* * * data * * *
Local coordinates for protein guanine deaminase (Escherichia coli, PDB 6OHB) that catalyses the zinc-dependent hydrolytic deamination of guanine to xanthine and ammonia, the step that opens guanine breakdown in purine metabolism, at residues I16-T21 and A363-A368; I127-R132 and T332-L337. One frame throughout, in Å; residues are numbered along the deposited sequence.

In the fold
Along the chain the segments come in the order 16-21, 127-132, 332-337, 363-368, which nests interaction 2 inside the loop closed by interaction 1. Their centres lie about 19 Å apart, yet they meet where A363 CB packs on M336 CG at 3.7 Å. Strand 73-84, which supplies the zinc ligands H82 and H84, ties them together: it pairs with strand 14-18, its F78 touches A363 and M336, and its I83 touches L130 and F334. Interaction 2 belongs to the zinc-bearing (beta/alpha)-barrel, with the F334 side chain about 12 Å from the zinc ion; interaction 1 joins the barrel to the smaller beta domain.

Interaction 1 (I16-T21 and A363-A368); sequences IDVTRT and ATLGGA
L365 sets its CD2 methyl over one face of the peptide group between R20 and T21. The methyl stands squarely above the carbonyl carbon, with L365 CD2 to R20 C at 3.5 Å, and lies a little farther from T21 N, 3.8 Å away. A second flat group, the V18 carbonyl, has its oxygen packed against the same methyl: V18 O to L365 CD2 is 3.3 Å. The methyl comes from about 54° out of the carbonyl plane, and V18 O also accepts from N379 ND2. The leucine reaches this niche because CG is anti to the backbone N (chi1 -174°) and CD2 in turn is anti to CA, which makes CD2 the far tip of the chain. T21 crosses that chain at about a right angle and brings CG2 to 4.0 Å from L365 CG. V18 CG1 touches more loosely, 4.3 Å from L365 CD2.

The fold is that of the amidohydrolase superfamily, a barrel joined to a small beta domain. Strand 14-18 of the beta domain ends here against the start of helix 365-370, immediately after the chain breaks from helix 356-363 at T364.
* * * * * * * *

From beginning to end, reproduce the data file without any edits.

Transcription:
Local coordinates for protein guanine deaminase (Escherichia coli, PDB 6OHB) that catalyses the zinc-dependent hydrolytic deamination of guanine to xanthine and ammonia, the step that opens guanine breakdown in purine metabolism, at residues I16-T21 and A363-A368; I127-R132 and T332-L337. One frame throughout, in Å; residues are numbered along the deposited sequence.

In the fold
Along the chain the segments come in the order 16-21, 127-132, 332-337, 363-368, which nests interaction 2 inside the loop closed by interaction 1. Their centres lie about 19 Å apart, yet they meet where A363 CB packs on M336 CG at 3.7 Å. Strand 73-84, which supplies the zinc ligands H82 and H84, ties them together: it pairs with strand 14-18, its F78 touches A363 and M336, and its I83 touches L130 and F334. Interaction 2 belongs to the zinc-bearing (beta/alpha)-barrel, with the F334 side chain about 12 Å from the zinc ion; interaction 1 joins the barrel to the smaller beta domain.

Interaction 1 (I16-T21 and A363-A368); sequences IDVTRT and ATLGGA
L365 sets its CD2 methyl over one face of the peptide group between R20 and T21. The methyl stands squarely above the carbonyl carbon, with L365 CD2 to R20 C at 3.5 Å, and lies a little farther from T21 N, 3.8 Å away. A second flat group, the V18 carbonyl, has its oxygen packed against the same methyl: V18 O to L365 CD2 is 3.3 Å. The methyl comes from about 54° out of the carbonyl plane, and V18 O also accepts from N379 ND2. The leucine reaches this niche because CG is anti to the backbone N (chi1 -174°) and CD2 in turn is anti to CA, which makes CD2 the far tip of the chain. T21 crosses that chain at about a right angle and brings CG2 to 4.0 Å from L365 CG. V18 CG1 touches more loosely, 4.3 Å from L365 CD2.

The fold is that of the amidohydrolase superfamily, a barrel joined to a small beta domain. Strand 14-18 of the beta domain ends here against the start of helix 365-370, immediately after the chain breaks from helix 356-363 at T364.